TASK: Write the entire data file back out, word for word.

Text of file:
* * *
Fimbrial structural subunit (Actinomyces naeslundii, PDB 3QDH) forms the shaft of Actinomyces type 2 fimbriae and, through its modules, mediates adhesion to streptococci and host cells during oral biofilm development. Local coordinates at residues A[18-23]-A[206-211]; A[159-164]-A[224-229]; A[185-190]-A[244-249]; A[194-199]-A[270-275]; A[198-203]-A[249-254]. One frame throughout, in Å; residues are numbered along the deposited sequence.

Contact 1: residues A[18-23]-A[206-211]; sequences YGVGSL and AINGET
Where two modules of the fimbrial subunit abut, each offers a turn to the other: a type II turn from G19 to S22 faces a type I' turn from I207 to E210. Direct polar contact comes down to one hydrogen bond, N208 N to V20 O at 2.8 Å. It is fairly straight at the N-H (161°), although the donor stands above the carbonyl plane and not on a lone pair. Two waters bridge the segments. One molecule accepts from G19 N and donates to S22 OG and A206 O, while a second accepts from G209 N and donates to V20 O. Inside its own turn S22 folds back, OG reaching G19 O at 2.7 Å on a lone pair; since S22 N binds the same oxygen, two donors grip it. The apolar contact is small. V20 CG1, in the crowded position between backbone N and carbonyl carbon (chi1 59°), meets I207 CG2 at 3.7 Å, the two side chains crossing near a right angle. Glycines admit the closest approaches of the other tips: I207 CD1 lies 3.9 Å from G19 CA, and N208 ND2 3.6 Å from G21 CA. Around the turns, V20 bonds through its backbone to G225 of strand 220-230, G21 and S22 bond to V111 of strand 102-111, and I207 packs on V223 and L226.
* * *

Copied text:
Fimbrial structural subunit (Actinomyces naeslundii, PDB 3QDH) forms the shaft of Actinomyces type 2 fimbriae and, through its modules, mediates adhesion to streptococci and host cells during oral biofilm development. Local coordinates at residues A[18-23]-A[206-211]; A[159-164]-A[224-229]; A[185-190]-A[244-249]; A[194-199]-A[270-275]; A[198-203]-A[249-254]. One frame throughout, in Å; residues are numbered along the deposited sequence.

Contact 1: residues A[18-23]-A[206-211]; sequences YGVGSL and AINGET
Where two modules of the fimbrial subunit abut, each offers a turn to the other: a type II turn from G19 to S22 faces a type I' turn from I207 to E210. Direct polar contact comes down to one hydrogen bond, N208 N to V20 O at 2.8 Å. It is fairly straight at the N-H (161°), although the donor stands above the carbonyl plane and not on a lone pair. Two waters bridge the segments. One molecule accepts from G19 N and donates to S22 OG and A206 O, while a second accepts from G209 N and donates to V20 O. Inside its own turn S22 folds back, OG reaching G19 O at 2.7 Å on a lone pair; since S22 N binds the same oxygen, two donors grip it. The apolar contact is small. V20 CG1, in the crowded position between backbone N and carbonyl carbon (chi1 59°), meets I207 CG2 at 3.7 Å, the two side chains crossing near a right angle. Glycines admit the closest approaches of the other tips: I207 CD1 lies 3.9 Å from G19 CA, and N208 ND2 3.6 Å from G21 CA. Around the turns, V20 bonds through its backbone to G225 of strand 220-230, G21 and S22 bond to V111 of strand 102-111, and I207 packs on V223 and L226.